An Intelligent Pipe Measurement System

Ship repair involves, to a very large extent, the replacement of old worn pipes. Central to this is the need to measure accurately flanged pipes in 3D co-ordinates, including straight sections, toroidal bends and reducers, and the relative positions of the end flanges with respect to the centreline orientation of the pipes. From these measurements, new pipes are fabricated to replace the worn pipes. The new fabricated pipes must match dimensionally the worn pipes to a sufficient degree of accuracy, typically in the order of 1-2 mm.Typical diameters of such pipes range from around 100mm to more than 350mm with lengths of up to 6m. The weights of such pipes can be up to almost a ton.
The current procedure used in many shipyards in performing both measurement and fabrication is primarily a slow and tedious manual process. It involves placing the worn-out pipe onto a large steel base, fixing mating flanges onto all the end flanges of the worn-out pipe, and manually welding these mating flange onto the base to produce a fixture for subsequent fabrication, as shown in Figure 1. Additional supports are fabricated and installed as necessary to firmly fix the pipe to the steel base.
Figure 2: Computer-controlled pipe fixturing system

A research project, funded jointly by both NSTB and local shipyards, is now being undertaken in the Department of Mechanical & Production Engineering which aims at the development of an automated Intelligent Pipe Measurement System (IPMS).In the IPMS system, a computer-controlled robotic fixturing system is used to hold, and at the same time, measure the relative coordinates of the end flanges of the old pipes. This is illustrated in Figure 2.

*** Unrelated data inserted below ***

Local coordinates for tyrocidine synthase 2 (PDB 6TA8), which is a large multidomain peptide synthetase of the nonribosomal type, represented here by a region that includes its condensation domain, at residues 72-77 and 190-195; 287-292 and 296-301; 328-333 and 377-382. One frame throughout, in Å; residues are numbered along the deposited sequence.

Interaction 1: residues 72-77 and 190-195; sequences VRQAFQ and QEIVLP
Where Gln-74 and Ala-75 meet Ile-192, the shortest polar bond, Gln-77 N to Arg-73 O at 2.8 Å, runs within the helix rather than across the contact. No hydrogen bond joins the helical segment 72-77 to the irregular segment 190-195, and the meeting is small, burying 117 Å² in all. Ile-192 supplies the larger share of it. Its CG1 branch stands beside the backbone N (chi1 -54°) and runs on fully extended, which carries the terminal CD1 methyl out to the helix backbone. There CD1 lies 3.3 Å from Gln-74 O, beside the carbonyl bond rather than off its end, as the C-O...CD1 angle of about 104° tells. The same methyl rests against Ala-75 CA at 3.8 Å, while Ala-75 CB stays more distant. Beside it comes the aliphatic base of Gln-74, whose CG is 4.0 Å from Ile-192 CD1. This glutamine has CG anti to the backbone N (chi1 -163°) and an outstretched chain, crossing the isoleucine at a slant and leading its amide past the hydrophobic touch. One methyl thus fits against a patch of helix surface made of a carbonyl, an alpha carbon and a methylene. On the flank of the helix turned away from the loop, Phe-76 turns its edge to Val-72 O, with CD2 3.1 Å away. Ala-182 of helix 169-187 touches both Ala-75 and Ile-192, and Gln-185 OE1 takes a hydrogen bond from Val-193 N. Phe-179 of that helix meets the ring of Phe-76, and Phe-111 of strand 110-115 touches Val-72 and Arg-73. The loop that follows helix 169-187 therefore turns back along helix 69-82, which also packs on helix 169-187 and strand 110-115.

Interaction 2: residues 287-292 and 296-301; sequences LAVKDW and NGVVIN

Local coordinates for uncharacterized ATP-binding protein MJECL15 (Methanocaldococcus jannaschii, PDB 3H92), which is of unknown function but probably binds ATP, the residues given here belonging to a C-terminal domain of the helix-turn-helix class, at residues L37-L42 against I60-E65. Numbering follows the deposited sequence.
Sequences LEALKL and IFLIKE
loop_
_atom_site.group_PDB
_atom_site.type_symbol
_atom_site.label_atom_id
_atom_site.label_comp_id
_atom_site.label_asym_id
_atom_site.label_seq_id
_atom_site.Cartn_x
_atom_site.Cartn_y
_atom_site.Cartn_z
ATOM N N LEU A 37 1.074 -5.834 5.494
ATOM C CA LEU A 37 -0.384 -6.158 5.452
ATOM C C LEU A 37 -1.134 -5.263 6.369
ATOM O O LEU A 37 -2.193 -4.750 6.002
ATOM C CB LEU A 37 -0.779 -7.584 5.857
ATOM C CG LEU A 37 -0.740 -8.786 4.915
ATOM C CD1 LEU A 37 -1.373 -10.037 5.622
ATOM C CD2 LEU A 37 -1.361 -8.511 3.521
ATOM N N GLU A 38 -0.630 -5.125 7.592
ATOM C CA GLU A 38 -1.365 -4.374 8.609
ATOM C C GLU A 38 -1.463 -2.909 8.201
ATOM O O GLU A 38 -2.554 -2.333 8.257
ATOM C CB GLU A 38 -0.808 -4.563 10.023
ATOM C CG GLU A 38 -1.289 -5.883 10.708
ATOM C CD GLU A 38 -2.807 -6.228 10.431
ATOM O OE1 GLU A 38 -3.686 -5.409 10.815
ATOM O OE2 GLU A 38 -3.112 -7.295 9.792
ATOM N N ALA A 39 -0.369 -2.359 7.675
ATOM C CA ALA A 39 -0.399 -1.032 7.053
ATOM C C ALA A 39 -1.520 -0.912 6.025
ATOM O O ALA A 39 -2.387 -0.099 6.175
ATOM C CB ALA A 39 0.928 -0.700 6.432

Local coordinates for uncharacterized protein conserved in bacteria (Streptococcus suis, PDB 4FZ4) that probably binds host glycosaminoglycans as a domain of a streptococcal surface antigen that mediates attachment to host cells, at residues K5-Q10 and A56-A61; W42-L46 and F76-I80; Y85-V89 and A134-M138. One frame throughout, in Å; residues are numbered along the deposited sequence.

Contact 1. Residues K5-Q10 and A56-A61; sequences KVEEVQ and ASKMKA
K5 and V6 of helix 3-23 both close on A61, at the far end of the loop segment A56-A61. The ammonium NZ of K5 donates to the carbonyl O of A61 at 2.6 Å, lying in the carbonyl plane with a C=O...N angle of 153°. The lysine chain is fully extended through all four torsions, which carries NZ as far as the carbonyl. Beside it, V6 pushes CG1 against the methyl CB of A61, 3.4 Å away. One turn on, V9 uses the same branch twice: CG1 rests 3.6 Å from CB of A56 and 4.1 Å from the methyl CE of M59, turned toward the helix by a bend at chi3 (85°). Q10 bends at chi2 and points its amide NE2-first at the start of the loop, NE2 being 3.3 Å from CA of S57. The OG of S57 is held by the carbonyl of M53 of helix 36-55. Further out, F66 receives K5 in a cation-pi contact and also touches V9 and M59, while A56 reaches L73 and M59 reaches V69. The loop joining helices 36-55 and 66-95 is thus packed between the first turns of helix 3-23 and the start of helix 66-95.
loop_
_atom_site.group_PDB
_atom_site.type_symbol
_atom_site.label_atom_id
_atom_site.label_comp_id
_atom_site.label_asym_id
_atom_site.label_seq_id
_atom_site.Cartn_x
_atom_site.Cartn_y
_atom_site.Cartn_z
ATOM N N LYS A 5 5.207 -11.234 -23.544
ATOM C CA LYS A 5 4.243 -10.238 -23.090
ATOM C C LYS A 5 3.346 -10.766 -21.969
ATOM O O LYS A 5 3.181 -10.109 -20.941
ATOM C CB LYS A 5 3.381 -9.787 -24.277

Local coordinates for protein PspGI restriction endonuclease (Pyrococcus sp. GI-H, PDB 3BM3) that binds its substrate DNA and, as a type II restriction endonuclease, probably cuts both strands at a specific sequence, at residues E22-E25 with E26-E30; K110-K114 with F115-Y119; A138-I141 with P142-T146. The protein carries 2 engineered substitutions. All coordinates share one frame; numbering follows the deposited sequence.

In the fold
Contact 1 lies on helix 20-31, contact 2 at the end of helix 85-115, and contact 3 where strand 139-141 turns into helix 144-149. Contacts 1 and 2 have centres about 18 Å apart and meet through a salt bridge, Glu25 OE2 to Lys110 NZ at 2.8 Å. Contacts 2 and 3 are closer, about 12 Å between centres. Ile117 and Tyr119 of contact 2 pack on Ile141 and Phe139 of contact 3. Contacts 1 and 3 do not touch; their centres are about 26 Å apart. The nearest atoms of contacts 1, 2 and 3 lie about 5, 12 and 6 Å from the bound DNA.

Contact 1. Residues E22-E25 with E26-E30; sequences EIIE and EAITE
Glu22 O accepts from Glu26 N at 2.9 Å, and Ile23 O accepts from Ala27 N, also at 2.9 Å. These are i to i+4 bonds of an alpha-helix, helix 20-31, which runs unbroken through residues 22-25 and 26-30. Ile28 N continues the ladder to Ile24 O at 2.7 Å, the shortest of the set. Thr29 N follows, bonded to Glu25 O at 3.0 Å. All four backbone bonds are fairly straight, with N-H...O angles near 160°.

A laser ranging system, together with a machine vision system, mounted on an instrumented two-degree-of-freedom gimbal system (see Figure 3) is then used to measure the co-ordinates of a specified number of points on the surface of the pipe. The vision system is first used to determine the outlines of the pipe and, from this, the approximate locations of the points to measure. The computer-controlled laser ranger is then moved to target these points one at a time and their co-ordinates in 3D space measured.From these measurements, the diameter of the pipe, and the 3D cordinates of the centreline of the pipe is determined. The robotic fixturing system is also instrumented with sensors which allows the computer to determine the type of flanges used.
             Figure 3: Two-axis gimbal for camera and laser
With all this information, the complete geometry of the pipe is thus obtained and production drawings can then be produced to facilitate the fabrication process. Data on the pipe measured, and its identification, are stored in the computer for subsequent retrieval when needed.

The robotic fixturing system is subsequently used in the fabrication process. Here, from the identification number of the old pipe measured, the robotic fixture is positioned to the positions where the end flange should be and the flanges of the new pipe is welded with the assistance of this fixture. The geometry of the newly fabricated sections of pipes can also be measured on-line by the system and checked with its stored geometry for accuracy and adjustments can be made, where necessary. In this way the dimensional accuracy of the newly fabricated pipe is controlled to within the desired tolerances.

This project is carried out in collaboration with Assoc Prof Marcelo Ang Jr, Dr Senthil Kumar, MrYang Peirong, Mr Xi Weiya, Mr HC Mok and Mr AC Lim.

Contact: Prof Poo Aun Neow, Assoc Prof Marcelo Ang Jr

Oct. 2000, by E. Burdet